Andres Lopez Manuel Obrador will be Mexico’s next president. Twelve years ago, he created his own political party. This was something unheard of in a country used to only one party the PRI. In Mexico, elections are held every six years and presidents can not hold office more than one term. After losing two previous elections, AMLO will now be in charge of one of the largest countries in Latin America.

He has an AMBITIOUS list and promises to immediately get to work after December 1, 2018 when he will take oath of office.

He has emphasized that he will root out corruption, reduce violence, and help impoverished areas.

In particular, Obrador has vowed to repair Mexico’s system of government contracts. As we all know, bribes in Mexico are commonplace and are responsible for billions of dollars of lost money for the government.

He is going to reduce salaries for government officials. He also said that he will lead by example and will take less salary than the previous president.

Obrador stated in his victory speech: “Corruption is the result of decadent political regime. We are convinced that this evil is the main cause of social and economic equality and also that corruption is to blame for the violence in our country. “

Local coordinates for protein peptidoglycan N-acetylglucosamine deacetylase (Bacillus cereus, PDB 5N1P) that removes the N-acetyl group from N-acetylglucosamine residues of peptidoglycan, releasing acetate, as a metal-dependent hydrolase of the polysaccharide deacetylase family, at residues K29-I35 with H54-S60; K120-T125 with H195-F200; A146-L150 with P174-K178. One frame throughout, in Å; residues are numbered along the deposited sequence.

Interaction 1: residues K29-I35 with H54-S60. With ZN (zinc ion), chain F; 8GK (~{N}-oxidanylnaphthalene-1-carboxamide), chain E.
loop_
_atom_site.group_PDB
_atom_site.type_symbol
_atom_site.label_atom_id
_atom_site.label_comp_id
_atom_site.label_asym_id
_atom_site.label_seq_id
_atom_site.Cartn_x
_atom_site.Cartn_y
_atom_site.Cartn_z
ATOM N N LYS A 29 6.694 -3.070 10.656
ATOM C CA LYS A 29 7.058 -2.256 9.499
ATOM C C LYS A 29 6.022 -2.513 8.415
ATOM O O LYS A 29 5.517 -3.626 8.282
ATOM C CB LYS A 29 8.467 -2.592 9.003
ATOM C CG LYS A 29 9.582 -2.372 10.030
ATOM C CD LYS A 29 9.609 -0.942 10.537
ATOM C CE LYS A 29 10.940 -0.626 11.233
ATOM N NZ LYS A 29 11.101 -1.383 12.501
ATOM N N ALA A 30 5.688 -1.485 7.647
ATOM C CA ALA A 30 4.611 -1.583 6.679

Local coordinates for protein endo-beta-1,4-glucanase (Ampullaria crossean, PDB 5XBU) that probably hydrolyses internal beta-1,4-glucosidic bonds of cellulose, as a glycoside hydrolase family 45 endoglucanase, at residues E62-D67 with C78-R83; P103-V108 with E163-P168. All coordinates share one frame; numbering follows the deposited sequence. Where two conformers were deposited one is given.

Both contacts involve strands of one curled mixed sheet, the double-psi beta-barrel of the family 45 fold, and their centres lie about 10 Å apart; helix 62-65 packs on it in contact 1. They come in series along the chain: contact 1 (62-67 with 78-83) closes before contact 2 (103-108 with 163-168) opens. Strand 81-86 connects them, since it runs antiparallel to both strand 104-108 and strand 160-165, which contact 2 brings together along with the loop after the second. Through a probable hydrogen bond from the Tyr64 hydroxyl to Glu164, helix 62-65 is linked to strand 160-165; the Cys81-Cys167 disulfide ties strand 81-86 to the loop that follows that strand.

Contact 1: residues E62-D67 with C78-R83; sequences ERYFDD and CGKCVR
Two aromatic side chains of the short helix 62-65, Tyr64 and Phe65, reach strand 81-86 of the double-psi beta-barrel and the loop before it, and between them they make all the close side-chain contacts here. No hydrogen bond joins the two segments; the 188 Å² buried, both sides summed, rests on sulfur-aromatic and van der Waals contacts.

He also said will not live in Mexico’s White House called “Los Pinos”, but rather in a small home. 

These all sounds like important political goals but many of the locals fear he will be another Hugo Chavez of Venezuela and take over private businesses.

The success or failure of these policies will have dramatic consequences for the U.S. since Mexico is America’s largest trading partner south of the border. Thousands of U.S. companies already in Mexico could be affected. 

In addition, if president-elect Obrador’s radical ideas fail, Mexico’s huge population could try to emigrate to the United States. This would further complicate the illegal immigration problem.

While Obrador might seem like the popular solution to a country hurt by corruption, drugs and crime, Mexico should be aware that not all popular leaders do what they promise.